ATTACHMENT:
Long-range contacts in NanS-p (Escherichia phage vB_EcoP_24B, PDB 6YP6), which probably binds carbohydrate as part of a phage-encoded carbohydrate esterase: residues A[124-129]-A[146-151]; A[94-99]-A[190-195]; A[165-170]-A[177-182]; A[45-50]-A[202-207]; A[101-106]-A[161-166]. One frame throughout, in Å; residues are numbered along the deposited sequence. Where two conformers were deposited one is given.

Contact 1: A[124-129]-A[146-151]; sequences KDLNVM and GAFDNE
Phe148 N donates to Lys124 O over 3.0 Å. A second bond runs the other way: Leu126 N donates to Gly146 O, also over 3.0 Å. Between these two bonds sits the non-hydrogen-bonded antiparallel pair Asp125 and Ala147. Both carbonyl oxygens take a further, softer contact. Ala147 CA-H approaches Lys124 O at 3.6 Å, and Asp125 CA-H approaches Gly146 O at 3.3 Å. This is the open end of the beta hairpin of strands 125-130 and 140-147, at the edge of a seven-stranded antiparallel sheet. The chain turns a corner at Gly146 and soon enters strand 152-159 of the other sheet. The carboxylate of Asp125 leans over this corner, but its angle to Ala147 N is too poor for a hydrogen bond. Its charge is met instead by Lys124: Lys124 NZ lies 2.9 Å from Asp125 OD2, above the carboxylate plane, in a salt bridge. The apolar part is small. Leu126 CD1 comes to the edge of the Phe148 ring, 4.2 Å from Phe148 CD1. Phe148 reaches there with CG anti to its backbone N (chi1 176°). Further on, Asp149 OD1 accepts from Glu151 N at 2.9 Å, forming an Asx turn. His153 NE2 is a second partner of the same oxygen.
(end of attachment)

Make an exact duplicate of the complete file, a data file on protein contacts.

Long-range contacts in NanS-p (Escherichia phage vB_EcoP_24B, PDB 6YP6), which probably binds carbohydrate as part of a phage-encoded carbohydrate esterase: residues A[124-129]-A[146-151]; A[94-99]-A[190-195]; A[165-170]-A[177-182]; A[45-50]-A[202-207]; A[101-106]-A[161-166]. One frame throughout, in Å; residues are numbered along the deposited sequence. Where two conformers were deposited one is given.

Contact 1: A[124-129]-A[146-151]; sequences KDLNVM and GAFDNE
Phe148 N donates to Lys124 O over 3.0 Å. A second bond runs the other way: Leu126 N donates to Gly146 O, also over 3.0 Å. Between these two bonds sits the non-hydrogen-bonded antiparallel pair Asp125 and Ala147. Both carbonyl oxygens take a further, softer contact. Ala147 CA-H approaches Lys124 O at 3.6 Å, and Asp125 CA-H approaches Gly146 O at 3.3 Å. This is the open end of the beta hairpin of strands 125-130 and 140-147, at the edge of a seven-stranded antiparallel sheet. The chain turns a corner at Gly146 and soon enters strand 152-159 of the other sheet. The carboxylate of Asp125 leans over this corner, but its angle to Ala147 N is too poor for a hydrogen bond. Its charge is met instead by Lys124: Lys124 NZ lies 2.9 Å from Asp125 OD2, above the carboxylate plane, in a salt bridge. The apolar part is small. Leu126 CD1 comes to the edge of the Phe148 ring, 4.2 Å from Phe148 CD1. Phe148 reaches there with CG anti to its backbone N (chi1 176°). Further on, Asp149 OD1 accepts from Glu151 N at 2.9 Å, forming an Asx turn. His153 NE2 is a second partner of the same oxygen.